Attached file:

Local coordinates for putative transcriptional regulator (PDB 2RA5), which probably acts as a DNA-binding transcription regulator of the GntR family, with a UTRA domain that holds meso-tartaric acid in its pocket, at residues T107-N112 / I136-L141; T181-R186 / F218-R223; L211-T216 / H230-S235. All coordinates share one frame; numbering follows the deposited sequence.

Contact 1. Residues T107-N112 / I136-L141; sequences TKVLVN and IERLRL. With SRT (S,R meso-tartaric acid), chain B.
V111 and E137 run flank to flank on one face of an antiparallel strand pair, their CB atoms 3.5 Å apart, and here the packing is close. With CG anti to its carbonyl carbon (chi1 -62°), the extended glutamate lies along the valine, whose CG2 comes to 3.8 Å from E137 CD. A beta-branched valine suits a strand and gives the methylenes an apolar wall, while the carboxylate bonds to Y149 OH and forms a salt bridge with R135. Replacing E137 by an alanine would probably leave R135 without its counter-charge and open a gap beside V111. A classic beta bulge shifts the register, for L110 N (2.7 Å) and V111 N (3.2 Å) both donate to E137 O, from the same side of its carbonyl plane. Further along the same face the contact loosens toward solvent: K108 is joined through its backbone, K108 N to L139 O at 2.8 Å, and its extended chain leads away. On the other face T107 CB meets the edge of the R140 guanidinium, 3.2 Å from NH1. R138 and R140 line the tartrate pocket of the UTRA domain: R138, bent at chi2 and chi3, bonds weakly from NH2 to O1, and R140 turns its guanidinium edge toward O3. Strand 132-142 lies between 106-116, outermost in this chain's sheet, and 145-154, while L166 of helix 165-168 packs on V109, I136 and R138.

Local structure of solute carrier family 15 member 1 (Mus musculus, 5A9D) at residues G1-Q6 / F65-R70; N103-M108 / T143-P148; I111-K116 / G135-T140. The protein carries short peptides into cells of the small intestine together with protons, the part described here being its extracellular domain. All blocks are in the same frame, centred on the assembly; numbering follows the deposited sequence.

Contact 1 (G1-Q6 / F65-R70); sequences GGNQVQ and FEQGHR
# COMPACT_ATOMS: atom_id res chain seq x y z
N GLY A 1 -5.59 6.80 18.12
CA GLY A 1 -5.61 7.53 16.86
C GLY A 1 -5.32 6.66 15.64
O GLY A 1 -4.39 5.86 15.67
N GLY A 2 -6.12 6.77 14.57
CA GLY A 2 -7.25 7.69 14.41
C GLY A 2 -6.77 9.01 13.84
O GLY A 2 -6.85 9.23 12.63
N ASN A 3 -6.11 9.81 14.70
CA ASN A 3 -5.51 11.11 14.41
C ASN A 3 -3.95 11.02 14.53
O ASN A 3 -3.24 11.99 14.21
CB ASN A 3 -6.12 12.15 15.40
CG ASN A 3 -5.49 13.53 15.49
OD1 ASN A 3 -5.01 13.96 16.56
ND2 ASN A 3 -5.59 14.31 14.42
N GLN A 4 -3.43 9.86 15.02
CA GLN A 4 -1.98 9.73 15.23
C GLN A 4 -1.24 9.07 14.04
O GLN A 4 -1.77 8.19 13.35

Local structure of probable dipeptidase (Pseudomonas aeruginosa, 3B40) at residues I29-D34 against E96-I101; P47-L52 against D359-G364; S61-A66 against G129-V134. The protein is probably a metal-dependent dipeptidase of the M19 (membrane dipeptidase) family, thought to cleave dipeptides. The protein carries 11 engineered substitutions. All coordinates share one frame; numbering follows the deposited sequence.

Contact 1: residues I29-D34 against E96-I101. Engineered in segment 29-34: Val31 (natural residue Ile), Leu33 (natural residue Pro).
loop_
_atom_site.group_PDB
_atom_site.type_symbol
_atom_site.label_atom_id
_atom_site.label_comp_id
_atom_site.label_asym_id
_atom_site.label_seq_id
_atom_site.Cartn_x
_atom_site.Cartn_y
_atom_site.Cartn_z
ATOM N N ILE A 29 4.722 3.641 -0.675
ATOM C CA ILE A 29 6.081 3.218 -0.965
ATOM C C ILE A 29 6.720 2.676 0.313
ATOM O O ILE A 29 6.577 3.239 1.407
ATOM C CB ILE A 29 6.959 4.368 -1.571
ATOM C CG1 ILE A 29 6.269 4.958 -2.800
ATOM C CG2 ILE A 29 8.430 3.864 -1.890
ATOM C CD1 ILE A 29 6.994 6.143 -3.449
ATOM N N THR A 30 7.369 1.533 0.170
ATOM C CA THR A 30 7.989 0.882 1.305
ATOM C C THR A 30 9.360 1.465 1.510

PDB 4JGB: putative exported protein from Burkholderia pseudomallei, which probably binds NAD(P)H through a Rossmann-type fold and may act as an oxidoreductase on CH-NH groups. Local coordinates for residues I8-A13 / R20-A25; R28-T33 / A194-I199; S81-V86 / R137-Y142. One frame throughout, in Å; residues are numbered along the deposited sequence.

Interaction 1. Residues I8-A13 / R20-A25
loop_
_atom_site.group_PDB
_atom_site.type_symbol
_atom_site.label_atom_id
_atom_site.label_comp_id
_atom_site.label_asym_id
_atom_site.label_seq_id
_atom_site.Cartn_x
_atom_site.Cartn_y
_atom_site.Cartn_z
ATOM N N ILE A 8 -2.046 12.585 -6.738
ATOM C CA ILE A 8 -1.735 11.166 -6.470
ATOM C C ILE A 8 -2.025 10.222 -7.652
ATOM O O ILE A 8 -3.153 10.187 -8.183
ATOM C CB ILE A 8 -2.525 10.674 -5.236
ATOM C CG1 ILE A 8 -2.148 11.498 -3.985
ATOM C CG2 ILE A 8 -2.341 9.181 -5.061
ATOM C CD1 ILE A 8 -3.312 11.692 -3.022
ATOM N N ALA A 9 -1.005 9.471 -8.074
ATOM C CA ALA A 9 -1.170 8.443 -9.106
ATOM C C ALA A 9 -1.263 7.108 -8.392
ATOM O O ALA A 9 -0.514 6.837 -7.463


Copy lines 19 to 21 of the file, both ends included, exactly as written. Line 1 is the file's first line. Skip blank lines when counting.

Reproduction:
CB ASN A 3 -6.12 12.15 15.40
CG ASN A 3 -5.49 13.53 15.49
OD1 ASN A 3 -5.01 13.96 16.56